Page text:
However, due to nonoptimal energetics at the interface between the NiOx and the semiconductor, formation of a direct heterojunction contact between the n-type absorber and the p-type NiOx layer yields relatively low Voc values.29–31 Significantly higher Voc values for such stabilized systems have been obtained from electrodes formed by deposition of a NiOx coating onto a buried np+ homojunction.29,30 For example, freshly etched n-Si and np+-Si photoanodes protected by a multifunctional layer of NiOx yielded equivalent open-circuit voltages (see ESI) of 180 mV and 510 mV, respectively.29 The formation of heterojunctions between n-Si coated with a layer of SiOx (either native or introduced by processing steps) and thin (<20 nm) films of Ni,22 MnOx,32 and TiO233 offers some protection against corrosion to n-Si photoanodes, and in some cases yields photoanodes exhibiting Voc ≥ 500 mV. The ideal regenerative solar-to-O2 conversion efficiency34 of these heterogeneous systems is relatively low compared to values exhibited by NiOx protected np+-Si photoanodes.29,35 The solar-to-fuel conversion efficiency is thus limited when such protected photoanodes are used in a tandem photochemical diode design.3,36

For technologically well-developed semiconductors such as Si and the III–V materials, p–n homojunctions can be formed to provide Voc values that can approach the Shockley diode bulk recombination/diffusion limit.2,3 Many semiconductors of interest for use in photoelectrochemical cells, however, cannot be doped to form high-quality homojunctions. Moreover, the doping/diffusion process generally requires high temperatures, and adds complexity to the formation of a functional photoelectrode, relative to electrodeposition or spray pyrolysis of the active semiconductor layer onto a suitable substrate. For small grain-size polycrystalline films, dopants often migrate preferentially along grain boundaries, especially during the drive-in step, producing majority-carrier shunts that degrade the performance of the resulting photoelectrode.37 Hence methods which allow large Voc values and high efficiencies to be obtained from protected semiconductor photoelectrodes in contact with aqueous electrolytes, but which do not require the formation of diffused homojunctions, are desirable.

We demonstrate herein that introduction of a thin, compositionally controlled, interfacial cobalt oxide layer between the n-Si absorber and the protective, multifunctional NiOx film can yield Voc values close to the Shockley diode limit for moderately doped n-Si(100) photoelectrodes. The performance and stability of such materials used as PV-biased electrosynthetic systems for water oxidation are comparable to that observed from diffused Si np+ homojunctions protected by the NiOx overlayer. Such “interfacial engineering” of the junction energetics demonstrates that protection schemes can be implemented to yield high-performance photoelectrodes without the complexity of the requirement to form a diffused homojunction, while concurrently obtaining efficient separation of photogenerated charges in the semiconducting photoelectrode.

To form the desired interfacial layers, n-Si(100) (0.1–1 ohm cm resistivity, 525 μm thick) was first etched in a Radio Corporation of America Standard Clean-2 (RCA SC-2) etchant solution for 10 min at 75 °C to produce a thin SiOx layer on the Si surface (n-Si/SiOx,RCA). Thin films of CoOx were then deposited by atomic-layer deposition (ALD) onto the Si/SiOx,RCA. After ALD growth of the CoOx layer, NiOx was deposited by reactive radio-frequency sputtering onto the CoOx, with the Si substrates maintained at 300 °C (n-Si/SiOx,RCA/CoOx/NiOx). Sixty ALD cycles of CoOx deposition were found to optimize the photocurrent-onset potentials relative to the solution potential image file: c5ee01687h-t1.tif for the n-Si/SiOx,RCA/CoOx/NiOx devices (Fig. S1, ESI) and were thus used in the fabrication of all of the devices described herein.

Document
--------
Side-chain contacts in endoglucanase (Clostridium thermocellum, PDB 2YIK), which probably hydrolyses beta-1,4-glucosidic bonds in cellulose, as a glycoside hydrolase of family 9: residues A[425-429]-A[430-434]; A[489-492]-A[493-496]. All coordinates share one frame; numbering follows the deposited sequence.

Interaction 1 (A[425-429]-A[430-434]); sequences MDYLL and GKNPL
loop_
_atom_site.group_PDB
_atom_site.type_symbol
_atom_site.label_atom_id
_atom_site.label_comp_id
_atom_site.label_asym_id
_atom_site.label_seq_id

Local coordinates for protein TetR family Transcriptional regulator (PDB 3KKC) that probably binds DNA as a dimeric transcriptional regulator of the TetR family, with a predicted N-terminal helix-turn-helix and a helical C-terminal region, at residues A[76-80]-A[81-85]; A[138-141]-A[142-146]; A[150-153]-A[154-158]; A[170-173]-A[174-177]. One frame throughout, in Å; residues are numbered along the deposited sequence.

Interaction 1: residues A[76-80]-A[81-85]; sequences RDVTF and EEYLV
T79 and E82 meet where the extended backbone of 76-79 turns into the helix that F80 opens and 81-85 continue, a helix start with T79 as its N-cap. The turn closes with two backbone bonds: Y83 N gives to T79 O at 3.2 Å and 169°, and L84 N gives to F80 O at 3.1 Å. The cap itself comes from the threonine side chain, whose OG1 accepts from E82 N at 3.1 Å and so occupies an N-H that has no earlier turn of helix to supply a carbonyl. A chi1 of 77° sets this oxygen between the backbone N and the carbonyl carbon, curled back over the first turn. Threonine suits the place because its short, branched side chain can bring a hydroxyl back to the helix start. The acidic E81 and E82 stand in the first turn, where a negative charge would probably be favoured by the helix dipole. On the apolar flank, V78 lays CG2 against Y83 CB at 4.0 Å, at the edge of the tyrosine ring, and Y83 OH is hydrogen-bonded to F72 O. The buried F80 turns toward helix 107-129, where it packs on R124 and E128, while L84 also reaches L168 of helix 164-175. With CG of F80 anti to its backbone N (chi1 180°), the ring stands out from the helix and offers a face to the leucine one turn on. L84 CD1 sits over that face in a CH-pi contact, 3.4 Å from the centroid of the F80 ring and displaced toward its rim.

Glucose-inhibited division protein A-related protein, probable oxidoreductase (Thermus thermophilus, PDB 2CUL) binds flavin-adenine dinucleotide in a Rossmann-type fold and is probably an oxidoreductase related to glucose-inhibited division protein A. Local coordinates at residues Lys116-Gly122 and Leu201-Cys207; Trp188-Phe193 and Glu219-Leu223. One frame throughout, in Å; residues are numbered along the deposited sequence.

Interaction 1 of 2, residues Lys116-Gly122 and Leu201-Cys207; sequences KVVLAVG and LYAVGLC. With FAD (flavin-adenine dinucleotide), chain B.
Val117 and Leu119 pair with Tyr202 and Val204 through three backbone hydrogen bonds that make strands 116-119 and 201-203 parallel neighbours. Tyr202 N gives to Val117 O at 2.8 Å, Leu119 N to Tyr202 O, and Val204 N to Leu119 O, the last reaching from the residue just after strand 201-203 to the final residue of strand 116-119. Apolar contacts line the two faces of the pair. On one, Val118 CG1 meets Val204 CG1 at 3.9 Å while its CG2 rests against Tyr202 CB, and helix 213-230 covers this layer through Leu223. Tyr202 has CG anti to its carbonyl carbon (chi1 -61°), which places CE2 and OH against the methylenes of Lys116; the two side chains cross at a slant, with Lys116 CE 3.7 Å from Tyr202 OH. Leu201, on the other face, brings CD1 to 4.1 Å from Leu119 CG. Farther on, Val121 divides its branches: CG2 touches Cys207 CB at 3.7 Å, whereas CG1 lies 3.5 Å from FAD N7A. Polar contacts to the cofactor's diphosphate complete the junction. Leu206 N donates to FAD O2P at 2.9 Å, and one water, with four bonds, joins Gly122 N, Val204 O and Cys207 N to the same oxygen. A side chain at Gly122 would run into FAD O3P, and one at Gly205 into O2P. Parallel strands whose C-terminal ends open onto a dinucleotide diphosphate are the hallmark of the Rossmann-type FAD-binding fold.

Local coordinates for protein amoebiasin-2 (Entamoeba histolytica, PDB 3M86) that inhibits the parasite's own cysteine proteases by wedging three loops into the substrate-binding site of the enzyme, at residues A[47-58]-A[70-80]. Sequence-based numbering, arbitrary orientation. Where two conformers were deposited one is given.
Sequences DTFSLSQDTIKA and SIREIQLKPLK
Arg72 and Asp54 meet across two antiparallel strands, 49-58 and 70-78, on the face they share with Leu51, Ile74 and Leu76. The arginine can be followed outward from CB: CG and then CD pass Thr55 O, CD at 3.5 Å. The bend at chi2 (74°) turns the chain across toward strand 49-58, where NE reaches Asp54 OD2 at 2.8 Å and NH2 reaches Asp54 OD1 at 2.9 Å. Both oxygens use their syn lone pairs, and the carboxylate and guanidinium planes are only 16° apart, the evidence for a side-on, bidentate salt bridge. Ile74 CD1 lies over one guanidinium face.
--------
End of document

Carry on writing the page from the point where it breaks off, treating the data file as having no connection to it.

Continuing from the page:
Fig. 1A shows a high-resolution transmission-electron microscopy (TEM) image of the n-Si/SiOx,RCA/CoOx/NiOx interface. An amorphous ∼2 nm thick layer of SiOx was observed on the surface of the crystalline Si, with a 2–3 nm thick layer of CoOx between the SiOx and NiOx layers. The low difference in contrast between the CoOx and NiOx layers is due to the similar densities of the metal oxide films. Fig. 1B shows the results of a scanning transmission-electron microscopy (STEM) energy-dispersive spectroscopy (EDS) line scan across the n-Si/SiOx,RCA/CoOx/NiOx interface. A Co X-ray signal was evident at the interface between the Si and Ni signals, and confirmed the presence of the thin CoOx layer, which was also detected using X-ray photoelectron spectroscopy (XPS) (Fig. S2A and B, ESI). Peak-fitting of the XP spectra in the Co 2p3/2 region showed the co-presence of Co(II) and Co(III), possibly in the forms of CoO, Co2O3, Co3O4 and Co(OH)2/CoOOH.38,39 Grazing incidence X-ray diffractometry (GIXRD) showed that the film was polycrystalline with peak positions consistent with Co3O4, and indicated that annealing the film under the sputtering conditions used for deposition of the NiOx did not result in any significant changes to the structure, crystallinity, or preferred orientation of the film (Fig. S2C, ESI). The root-mean-squared (rms) surface roughness of the n-Si/SiOx,RCA and n-Si/SiOx,RCA/CoOx surfaces was 0.403 nm and 0.453 nm, respectively (Fig. S3, ESI). A low-magnification high-angle annular dark-field (HAADF) STEM image of a cross-section of the n-Si/SiOx,RCA/CoOx/NiOx film (Fig. 1C) showed that the NiOx film consisted of short columns with an average diameter of ∼20 nm and an average height of ∼102 nm, with a mean density of ∼2500 columns μm−2.